In other words, Jonathan gave his Opening Statement. Then Inamullah gave his Opening Statement. Then Jonathan gave his 1st Rebuttal. However, it is during this 1st Rebuttal that Jonathan asks why Inamullah did not respond to Jonathan’s Opening Statement. I made a post on Facebook asking Jonathan why he expected Inamullah to rebut him, when his (Inamullah’s) 1st Rebuttal had not yet occurred. He replied:

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You’d notice that Jonathan immediately falls into his Christian character and must find a need to insult me. I don’t mind this behaviour, after all, Jonathan did mention that Muslims were like cancer, so his hate is understandable. Follow what he says carefully though. While he acknowledges that his opponent’s rebuttal should have come during his rebuttal period, he still and amazingly so….argues that his opponent must also rebut him during their Opening Statement. I agree with Jonathan, your opponent does have a responsibility to engage with your material, that’s why there’s a Rebuttal period! There’s a solution for that Jonathan, it’s built into the format of the debate, it’s called Rebuttal periods.

The problem here is quite a good example of Jonathan’s inability to deal with criticism. There was no need for him to be condescending and rude during the debate, by speaking down to his opponent directly after his Opening Statement. You don’t demand things of people during a debate, you most certainly don’t order them around if you don’t like what they’re saying. If only there wasn’t a moderator, how much more uncouth would he have been?

and God knows best.

Are there Chains of Transmissions for Early Patristic Witnesses?

Question:

A Christian polemicist who previously compared Muslims to a cancer in Europe, and who denied that God inscribed the 10 commandments on tablets to Moses, has claimed that there is a chain of transmission linking the apostles of Jesus to the early Church Fathers. Is this true? How, do we respond to this?

Answer:

There is nothing to respond to. The author of the aforementioned article does not seem to understand the basics of hadith criticism, and reduces the science of hadith criticism to merely throwing some names together and linking them through obscurity. It should be noted that in reading that poor article, the author depends solely on one disciple and solely on one Patristic, with two extremely obscure quotes whose works we no longer have the autographs (originals) for. After several hundred words, the author could not sum his evidences to provide a basis for a single da’eef (weak) chain of transmission. Under hadith criticism, especially that of mustalah or rijal, the hadith sciences would have no other option to regard that claim of a “chain”, as nothing more than hearsay.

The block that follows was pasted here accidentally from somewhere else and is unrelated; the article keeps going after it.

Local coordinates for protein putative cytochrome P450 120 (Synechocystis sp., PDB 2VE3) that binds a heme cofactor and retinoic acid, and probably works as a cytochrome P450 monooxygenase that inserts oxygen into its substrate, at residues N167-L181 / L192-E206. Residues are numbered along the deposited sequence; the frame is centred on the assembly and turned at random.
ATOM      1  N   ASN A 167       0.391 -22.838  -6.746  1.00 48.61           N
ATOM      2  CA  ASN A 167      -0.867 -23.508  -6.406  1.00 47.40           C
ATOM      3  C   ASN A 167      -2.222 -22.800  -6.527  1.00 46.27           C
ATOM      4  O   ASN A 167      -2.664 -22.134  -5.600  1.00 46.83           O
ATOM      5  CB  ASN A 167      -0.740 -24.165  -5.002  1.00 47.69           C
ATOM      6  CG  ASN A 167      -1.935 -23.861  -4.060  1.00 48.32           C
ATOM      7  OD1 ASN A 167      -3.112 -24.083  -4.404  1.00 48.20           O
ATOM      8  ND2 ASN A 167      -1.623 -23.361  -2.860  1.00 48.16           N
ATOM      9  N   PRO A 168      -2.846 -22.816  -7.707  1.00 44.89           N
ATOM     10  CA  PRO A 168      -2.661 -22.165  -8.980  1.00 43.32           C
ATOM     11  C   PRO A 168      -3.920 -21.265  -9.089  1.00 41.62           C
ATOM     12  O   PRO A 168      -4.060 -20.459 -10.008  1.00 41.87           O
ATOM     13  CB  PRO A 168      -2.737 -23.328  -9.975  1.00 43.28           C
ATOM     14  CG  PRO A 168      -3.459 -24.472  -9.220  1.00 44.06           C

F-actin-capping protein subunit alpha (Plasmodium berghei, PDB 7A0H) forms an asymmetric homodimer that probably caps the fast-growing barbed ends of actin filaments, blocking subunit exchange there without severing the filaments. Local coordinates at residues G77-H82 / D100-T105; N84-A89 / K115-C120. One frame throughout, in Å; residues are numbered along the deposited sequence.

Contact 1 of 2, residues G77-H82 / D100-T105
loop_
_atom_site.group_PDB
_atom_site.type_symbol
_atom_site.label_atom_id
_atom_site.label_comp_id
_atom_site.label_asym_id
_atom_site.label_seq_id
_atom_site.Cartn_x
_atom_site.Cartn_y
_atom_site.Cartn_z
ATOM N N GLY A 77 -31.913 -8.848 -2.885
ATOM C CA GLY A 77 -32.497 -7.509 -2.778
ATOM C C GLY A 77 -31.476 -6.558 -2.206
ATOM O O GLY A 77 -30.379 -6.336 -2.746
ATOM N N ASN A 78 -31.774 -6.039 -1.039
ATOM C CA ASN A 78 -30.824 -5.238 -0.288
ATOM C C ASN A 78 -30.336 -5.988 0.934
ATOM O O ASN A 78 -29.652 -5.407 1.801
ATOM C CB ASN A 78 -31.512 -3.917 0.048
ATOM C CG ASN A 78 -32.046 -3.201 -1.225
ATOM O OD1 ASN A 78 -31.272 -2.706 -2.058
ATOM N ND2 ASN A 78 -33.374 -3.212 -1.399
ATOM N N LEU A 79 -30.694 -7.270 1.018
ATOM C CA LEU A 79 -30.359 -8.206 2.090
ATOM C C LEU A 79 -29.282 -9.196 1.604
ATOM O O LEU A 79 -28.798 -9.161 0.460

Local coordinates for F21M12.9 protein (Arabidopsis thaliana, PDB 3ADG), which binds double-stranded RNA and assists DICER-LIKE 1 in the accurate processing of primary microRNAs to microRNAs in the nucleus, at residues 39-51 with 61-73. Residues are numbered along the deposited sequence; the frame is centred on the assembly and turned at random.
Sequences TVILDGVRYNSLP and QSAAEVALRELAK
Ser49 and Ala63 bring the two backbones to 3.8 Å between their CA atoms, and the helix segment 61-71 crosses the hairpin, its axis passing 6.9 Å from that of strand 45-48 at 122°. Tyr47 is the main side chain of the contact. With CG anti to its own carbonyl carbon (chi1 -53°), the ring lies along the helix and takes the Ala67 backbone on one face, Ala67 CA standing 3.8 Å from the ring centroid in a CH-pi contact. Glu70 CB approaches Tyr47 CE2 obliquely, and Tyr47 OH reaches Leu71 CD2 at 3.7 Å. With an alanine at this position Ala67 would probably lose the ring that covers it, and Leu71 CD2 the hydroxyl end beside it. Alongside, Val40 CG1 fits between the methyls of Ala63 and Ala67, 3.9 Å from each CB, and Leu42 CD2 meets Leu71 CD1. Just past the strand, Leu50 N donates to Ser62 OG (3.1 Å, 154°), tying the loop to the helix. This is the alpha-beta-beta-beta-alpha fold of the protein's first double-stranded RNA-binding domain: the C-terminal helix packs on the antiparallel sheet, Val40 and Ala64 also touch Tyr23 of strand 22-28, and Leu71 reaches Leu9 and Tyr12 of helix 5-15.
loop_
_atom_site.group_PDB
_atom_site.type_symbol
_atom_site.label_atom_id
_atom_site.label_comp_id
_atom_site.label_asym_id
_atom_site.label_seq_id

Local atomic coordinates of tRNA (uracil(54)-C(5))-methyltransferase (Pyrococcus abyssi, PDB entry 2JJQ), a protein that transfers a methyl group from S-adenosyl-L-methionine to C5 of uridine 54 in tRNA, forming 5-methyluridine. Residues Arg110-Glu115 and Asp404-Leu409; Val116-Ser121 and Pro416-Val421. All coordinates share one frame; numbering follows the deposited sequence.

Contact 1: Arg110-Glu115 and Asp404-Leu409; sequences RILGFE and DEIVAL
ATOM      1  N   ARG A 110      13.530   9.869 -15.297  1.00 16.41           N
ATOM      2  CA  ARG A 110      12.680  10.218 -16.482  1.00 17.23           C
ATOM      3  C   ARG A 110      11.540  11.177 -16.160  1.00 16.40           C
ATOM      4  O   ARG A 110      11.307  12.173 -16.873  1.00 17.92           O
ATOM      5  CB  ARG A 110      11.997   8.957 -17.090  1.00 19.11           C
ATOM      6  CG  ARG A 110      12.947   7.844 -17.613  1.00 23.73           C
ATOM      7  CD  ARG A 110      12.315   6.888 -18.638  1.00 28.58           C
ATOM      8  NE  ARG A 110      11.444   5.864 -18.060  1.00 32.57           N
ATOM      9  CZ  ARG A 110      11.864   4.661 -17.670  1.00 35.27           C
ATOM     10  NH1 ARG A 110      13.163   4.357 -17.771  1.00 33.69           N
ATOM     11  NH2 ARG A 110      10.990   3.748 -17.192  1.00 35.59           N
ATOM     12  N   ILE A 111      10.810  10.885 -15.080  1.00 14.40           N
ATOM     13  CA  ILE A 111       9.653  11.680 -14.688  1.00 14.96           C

Regarding his quotes, Papias and Polycarp are said to have been contemporaries of each other. Eusebius in the 4th century, corrects Papias in his assertion that he knew John the apostle. It is disputed which John that Papias knew. If Papias and Polycarp were contemporaries, and the Christians of the 4th century couldn’t identify which of the four Johns he knew (John the apostle, John the elder, John of Patmos or a John with a combination of any of the previous identities), how can someone 2000 years later claim to make that identification for Papias’ contemporary, Polycarp? Furthermore, it should be noted that Polycarp himself not once quotes or references John the apostle in any of his extant writings, and Iraeneus who in the late second century recorded the claim that Polycarp knew John, heard this in his childhood. There are literally no other sources which can corroborate something that Iraeneus writing in the late second century, claims to have heard in his childhood, much less so from any of the extant writings of Polycarp himself.

The author of the aforementioned article, in a case of pure desperation attempts to quote Ignatius’ work to qualify the claim of early Trinitarian beliefs, whereas it should be known that Ignatius’ works are only survived through Eusebius in the 4th century, with absolutely no verifiable chain of transmission between the two. In other words, it has been demonstrated that the author himself is unfamiliar with the hadith sciences to the point he could not offer a single chain of transmission or the chain’s grading, or a jarh of any of the names mentioned in the overly lengthy article. His sole reliance on one obscure quote without any other witness or comment by Iraeneus himself, demonstrates the desperation of the author to forcibly create an instance of a chain of transmission. In my debate earlier this year, I consulted with a New Testament Professor and a scholar of the hadith sciences to examine the chains of transmission in the early Church. A basic summary of the results of our labour can be found in that debate: